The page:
Woman with hearing loss wondering if her hearing will come back on its own.

The Healing Ability of Your Body

The human body commonly can heal scrapes, cuts, and broken bones, even though some injuries take longer than others. But when it comes to repairing the tiny little hairs in your ear, you’re out of luck. At least, so far. Though scientists are working on it, humans can’t repair the cilia in their ears in the same way animals can. That means you could have irreversible loss of hearing if you damage the hearing nerve or those little hairs.

When Is Hearing Loss Permanent?

When you learn you have hearing loss, the first thing that most people think is will it come back? Whether it will or not depends on many things. Basically, there are two kinds of hearing loss:

  • Blockage based loss of hearing: When there’s something obstructing your ear canal, you can show all the symptoms of hearing loss. This blockage can be caused by a wide variety of things, from debris to earwax to tumors. The good news is that once the obstruction is cleared your hearing usually returns to normal.
  • Hearing loss caused by damage: But there’s another, more widespread kind of hearing loss that makes up about 90 percent of hearing loss. This type of hearing loss, which is usually permanent, is known as sensorineural hearing loss. Here’s what occurs: there are tiny hairs in your ear that vibrate when hit with moving air (sound waves). These vibrations are then changed, by your brain, into signals that you hear as sound. But your hearing can, as time passes, be permanently damaged by loud noises. Damage to the inner ear or nerve can also cause sensorineural hearing loss. In some cases, especially in instances of extreme loss of hearing, a cochlear implant may help return hearing.

A hearing exam will help you determine whether hearing aids will help improve your hearing.

Hearing Loss Treatment

So currently there’s no cure for sensorineural hearing loss. But that’s doesn’t mean you can’t get treatment for your hearing loss. As a matter of fact, getting the right treatment for your hearing loss can help you:

  • Protect and preserve the hearing you have left.
  • Ensure your all-around quality of life remains high or is unaffected.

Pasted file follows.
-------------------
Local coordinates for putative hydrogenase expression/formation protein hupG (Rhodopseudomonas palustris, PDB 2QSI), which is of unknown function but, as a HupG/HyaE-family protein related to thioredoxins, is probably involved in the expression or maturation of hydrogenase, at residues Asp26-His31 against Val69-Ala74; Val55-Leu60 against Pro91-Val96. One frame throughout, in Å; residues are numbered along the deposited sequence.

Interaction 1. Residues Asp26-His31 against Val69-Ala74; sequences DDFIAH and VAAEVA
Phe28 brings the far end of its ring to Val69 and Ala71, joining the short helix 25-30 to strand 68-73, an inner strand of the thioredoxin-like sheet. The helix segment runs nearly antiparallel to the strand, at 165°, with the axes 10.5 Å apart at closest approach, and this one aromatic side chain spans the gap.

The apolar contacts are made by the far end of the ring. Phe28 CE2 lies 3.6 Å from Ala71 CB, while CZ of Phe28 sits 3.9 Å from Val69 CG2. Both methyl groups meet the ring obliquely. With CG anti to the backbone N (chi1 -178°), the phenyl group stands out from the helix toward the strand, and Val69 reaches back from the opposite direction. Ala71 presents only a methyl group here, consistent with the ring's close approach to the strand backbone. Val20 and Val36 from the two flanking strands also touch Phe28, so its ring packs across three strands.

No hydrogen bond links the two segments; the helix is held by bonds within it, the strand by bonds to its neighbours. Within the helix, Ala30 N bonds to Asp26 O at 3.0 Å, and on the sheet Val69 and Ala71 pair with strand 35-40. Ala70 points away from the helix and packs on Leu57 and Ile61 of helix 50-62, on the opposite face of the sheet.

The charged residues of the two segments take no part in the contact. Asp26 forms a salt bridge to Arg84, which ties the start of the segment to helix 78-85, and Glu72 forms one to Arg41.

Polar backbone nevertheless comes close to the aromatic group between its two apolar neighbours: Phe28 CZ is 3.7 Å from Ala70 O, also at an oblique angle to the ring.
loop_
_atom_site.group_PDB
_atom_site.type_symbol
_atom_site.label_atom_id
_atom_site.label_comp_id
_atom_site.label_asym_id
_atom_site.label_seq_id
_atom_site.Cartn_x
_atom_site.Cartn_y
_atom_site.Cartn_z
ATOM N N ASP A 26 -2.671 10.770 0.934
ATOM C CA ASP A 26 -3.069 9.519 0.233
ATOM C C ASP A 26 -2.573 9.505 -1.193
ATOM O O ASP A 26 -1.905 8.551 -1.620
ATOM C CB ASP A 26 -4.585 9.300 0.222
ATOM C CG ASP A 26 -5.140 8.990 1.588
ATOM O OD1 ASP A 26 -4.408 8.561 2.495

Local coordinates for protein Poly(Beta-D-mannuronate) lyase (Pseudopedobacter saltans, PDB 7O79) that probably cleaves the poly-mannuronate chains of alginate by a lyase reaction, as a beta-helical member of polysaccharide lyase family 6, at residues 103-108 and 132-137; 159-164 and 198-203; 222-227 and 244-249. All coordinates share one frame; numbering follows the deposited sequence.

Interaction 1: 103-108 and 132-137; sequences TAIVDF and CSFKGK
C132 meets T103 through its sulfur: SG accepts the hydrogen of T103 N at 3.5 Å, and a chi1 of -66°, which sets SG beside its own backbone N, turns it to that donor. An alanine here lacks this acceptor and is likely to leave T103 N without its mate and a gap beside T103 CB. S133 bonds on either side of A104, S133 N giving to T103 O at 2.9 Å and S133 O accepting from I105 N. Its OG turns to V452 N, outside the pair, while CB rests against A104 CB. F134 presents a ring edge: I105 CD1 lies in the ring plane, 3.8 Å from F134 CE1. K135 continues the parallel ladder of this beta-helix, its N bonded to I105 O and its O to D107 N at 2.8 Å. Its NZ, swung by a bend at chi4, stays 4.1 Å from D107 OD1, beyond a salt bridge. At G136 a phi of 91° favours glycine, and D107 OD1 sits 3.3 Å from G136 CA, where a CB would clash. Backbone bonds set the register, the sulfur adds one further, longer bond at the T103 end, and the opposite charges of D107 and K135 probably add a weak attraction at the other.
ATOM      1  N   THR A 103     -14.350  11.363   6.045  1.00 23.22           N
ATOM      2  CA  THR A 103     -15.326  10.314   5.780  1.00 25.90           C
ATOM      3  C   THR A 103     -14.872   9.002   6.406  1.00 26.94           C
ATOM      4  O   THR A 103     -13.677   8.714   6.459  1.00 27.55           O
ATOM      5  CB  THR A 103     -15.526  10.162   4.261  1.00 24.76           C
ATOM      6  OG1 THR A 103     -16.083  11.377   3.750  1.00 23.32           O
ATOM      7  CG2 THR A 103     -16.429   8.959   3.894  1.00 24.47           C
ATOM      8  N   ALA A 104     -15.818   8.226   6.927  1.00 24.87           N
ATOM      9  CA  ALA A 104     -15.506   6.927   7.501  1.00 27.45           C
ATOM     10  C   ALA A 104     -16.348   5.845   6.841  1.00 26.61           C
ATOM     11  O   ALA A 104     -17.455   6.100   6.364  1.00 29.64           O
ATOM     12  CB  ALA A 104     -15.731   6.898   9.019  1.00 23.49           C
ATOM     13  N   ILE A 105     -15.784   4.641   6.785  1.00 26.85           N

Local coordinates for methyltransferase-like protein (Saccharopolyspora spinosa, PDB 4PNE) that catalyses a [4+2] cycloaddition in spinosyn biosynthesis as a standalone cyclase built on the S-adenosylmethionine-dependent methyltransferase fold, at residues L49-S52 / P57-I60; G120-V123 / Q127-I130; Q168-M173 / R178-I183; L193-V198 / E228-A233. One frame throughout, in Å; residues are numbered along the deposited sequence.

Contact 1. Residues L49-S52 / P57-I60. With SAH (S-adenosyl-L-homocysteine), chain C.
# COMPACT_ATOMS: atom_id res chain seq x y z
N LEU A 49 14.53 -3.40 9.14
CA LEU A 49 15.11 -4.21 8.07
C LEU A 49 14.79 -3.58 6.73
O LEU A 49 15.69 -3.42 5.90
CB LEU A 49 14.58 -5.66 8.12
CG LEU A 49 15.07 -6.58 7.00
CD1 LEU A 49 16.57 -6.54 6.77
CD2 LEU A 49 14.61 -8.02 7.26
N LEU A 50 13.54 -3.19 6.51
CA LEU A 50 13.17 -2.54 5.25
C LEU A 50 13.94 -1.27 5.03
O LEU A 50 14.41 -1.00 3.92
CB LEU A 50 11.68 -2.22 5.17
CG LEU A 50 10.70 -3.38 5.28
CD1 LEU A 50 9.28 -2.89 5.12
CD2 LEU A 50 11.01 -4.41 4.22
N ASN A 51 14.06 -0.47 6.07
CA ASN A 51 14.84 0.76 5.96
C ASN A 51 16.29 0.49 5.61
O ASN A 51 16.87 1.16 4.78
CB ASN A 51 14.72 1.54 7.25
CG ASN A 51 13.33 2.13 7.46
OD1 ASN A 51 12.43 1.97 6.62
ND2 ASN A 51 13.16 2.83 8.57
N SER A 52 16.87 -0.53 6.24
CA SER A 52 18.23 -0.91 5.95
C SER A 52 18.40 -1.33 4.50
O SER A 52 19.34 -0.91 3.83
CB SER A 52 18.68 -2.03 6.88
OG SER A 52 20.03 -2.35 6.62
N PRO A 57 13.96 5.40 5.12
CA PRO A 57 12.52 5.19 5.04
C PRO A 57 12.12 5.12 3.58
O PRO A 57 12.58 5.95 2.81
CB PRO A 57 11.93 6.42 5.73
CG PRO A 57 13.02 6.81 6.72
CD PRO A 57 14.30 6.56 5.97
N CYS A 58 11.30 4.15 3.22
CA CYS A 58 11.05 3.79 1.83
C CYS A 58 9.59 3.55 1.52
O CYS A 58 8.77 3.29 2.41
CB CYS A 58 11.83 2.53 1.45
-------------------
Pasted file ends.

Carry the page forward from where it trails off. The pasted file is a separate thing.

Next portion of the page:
• Stop mental decline.
  • Stay involved socially, keeping isolation at bay.
  • Successfully deal with the symptoms of hearing loss you may be suffering from.

This approach can take many forms, and it’ll normally depend on how extreme your hearing loss is. One of the simplest treatments is also one of the most common: hearing aids.

How is Hearing Loss Treated by Hearing Aids

People who have loss of hearing can use hearing aids to detect sounds and work as effectively as possible. Fatigue is caused when the brain struggles to hear because hearing is hindered. As scientist acquire more knowledge, they have recognized an increased danger of cognitive decline with a persistent lack of cognitive input. Your cognitive function can start to be recovered by using hearing aids because they let your ears hear again. In fact, using hearing aids has been shown to slow cognitive decline by as much as 75%. Contemporary hearing aids can also allow you to concentrate on what you want to hear, and tune out background noises.

Prevention is The Best Defense

Hopefully, if you get one thing from this information, it this: you should safeguard the hearing you have because you can’t depend on recovering from loss of hearing. Certainly, if you have something blocking your ear canal, you can probably have it extracted. But many loud noises are harmful even though you might not think they are that loud. That’s the reason why making the effort to protect your ears is a smart idea. If you are inevitably diagnosed with hearing loss, you will have more treatment options if you take steps today to protect your hearing. Recovery likely won’t be an option but treatment can help you keep living a great, full life. Contact a hearing care professional to decide what your best option is.